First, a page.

There has been a slight decline in Spink's fortunes (£9.65m total / 21.34% market share). Over all they are down a fifth (-21.1%), but one must remember that these are London sales and the company have been putting their energies into sales abroad and also into vastly developing their philatelic side globally, even acquiring new firms. Their London banknote total is £3,600,760, a significant 45.72% of their coins and medals tally, or 37.3% of their London grand total.

St James's total fell in 2011 (£2.97m total / 6.56% market share) but again this is simply the follow-on from their huge 2010 increase of almost two-thirds St J's achieved some remarkable results with Charles I gold coins and particularly with gold triple unites of the Oxford mint.

It would seem that there are two reasons for Baldwin's (£2.63m total / 5.81% market share) overall reduction of a quarter (-24.0%). In 2010 they had the three-part sale of the Michael Hall collection of commemorative medals to boost totals by £729,901 (1794 lots). Such dispersals do not occur often so this is a one-off spike in the graph. Like Spink, their attention also turned to the international scene, and understandably so. For a start, Baldwin's were very preoccupied with the massive Prospero sale of classical Greek coins on January 4 this year in New York which garnered $21.36m (£14.57m). And in New York (one sale) and Hong Hong (two sales) they took the sterling equivalent of £5,520,185. The exchange rates are calculated as on the relevant days. Their world total auction take comes to the equivalent of £8.12m for 2011. As noted, before January 2012 was out, this had already almost doubled.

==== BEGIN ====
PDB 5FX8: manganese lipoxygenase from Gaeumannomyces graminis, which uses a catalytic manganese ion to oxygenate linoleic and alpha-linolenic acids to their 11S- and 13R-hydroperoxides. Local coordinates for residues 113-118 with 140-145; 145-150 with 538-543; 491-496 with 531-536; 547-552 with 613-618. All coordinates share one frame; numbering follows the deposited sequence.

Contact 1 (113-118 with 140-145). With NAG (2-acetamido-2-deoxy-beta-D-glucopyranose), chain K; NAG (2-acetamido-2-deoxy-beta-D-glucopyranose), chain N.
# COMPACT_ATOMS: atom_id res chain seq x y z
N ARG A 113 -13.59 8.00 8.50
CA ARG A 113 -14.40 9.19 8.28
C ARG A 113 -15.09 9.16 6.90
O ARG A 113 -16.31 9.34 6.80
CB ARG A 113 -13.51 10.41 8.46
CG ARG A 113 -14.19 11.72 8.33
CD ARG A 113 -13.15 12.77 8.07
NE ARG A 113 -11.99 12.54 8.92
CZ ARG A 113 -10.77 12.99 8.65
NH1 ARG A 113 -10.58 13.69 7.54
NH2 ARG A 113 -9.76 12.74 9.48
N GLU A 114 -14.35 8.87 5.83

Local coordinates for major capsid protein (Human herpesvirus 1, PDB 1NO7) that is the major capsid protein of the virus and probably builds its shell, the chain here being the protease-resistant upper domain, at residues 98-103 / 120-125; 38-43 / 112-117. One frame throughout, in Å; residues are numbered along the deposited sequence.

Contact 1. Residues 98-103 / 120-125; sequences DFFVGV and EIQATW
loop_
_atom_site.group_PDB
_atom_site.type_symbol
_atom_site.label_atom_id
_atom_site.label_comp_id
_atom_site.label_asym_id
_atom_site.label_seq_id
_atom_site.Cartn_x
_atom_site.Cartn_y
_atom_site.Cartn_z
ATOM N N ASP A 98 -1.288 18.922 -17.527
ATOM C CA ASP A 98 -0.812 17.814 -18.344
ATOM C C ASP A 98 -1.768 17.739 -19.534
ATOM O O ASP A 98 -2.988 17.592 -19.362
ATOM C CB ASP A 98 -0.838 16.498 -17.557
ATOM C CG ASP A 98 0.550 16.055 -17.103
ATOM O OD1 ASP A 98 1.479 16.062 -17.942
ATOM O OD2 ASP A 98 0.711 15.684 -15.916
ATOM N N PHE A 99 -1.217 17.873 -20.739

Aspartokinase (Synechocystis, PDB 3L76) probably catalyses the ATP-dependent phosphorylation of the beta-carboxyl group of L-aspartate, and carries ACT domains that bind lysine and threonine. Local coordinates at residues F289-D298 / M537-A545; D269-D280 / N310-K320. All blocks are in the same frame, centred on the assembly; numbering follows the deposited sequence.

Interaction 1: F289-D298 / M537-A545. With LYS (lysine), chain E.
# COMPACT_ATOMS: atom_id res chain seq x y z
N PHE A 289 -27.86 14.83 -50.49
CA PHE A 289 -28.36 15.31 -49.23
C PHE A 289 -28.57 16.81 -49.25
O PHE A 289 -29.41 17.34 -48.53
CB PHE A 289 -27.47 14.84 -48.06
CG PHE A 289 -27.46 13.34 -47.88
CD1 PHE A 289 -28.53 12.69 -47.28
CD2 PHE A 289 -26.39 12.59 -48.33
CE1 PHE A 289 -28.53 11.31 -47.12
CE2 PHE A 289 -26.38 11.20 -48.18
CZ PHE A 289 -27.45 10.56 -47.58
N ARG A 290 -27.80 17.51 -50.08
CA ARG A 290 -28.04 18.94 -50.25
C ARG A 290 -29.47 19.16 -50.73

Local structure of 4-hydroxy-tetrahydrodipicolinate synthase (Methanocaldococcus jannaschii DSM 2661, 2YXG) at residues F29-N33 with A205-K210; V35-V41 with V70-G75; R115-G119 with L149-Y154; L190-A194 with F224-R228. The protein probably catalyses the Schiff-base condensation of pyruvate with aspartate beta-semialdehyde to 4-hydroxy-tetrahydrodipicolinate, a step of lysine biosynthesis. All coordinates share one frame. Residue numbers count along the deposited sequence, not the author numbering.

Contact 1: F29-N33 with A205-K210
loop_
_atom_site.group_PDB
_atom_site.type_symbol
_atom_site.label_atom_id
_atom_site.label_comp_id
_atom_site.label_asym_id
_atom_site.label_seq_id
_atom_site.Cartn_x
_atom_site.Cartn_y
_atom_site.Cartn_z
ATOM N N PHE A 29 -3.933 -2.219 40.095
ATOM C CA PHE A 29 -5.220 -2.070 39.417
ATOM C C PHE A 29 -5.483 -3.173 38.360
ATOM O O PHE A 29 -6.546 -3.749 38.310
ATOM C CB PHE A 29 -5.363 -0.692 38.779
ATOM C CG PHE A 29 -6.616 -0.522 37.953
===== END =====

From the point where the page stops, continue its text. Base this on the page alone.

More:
London Coins are well up (£2.43m total / 5.36% market share). They offer mainly British material and their increase in take (29.5%) with only a 15.85% increase in lots is a clear indication of the firmness in the market for British coins.

The newcomer to this tabulation is Roma (£1.96m total / 4.33% market share), who held a single sale in each of the last two years. They offer almost exclusively classical material in beautifully produced catalogues. This house is clearly a burgeoning force. With a £1.9m take, that's almost ten (+982%!) times their 2010 total. And that doesn't take account of the significant number of after-sales achieved.

After-sales seem prevalent among Classical Greek and Roman material. This must be because these coins are very hard to estimate.

Bonhams (aka Glendining) have made steady and consistent progress over quite some years (£1.55m total / 3.43% market share). That they do as well as they do shows great dedication. They have a small staff and being located in Knightsbridge are geographically removed from the very centre of London.

Timeline (£122,013 total / 0.03% market share), who hold their sales in the Swedenborg Centre - handy for the British Museum - showed a decrease in their coin take, but this is because they have been concentrating on mainly small antiquities without taking on any additional numismatic staff.

It may be a comparatively small total, but they have achieved well over properly estimated prices, particularly for English material dating from the departure of the Romans (c.410AD) and the gradual establishment of Anglo-Saxon coins some two and a bit centuries later. There is a reason for this. Their antiquities side has been very successful in jewellery and the like. Looking at the overall picture for 2011, there seems to be no reason for this market to weaken in the near future. One significant auction sale tends to attract others.

A key factor in London's recent success has been the very successful sales of classical coins which have tended to be the preserve of Switzerland and the New York. In addition, the tightening of antiquity laws in the US may well see more of this trade diverted to London. Meanwhile, the various London coin fairs continue to increase their gate, and despite fluctuations seem to reflect the generally ascertainable market.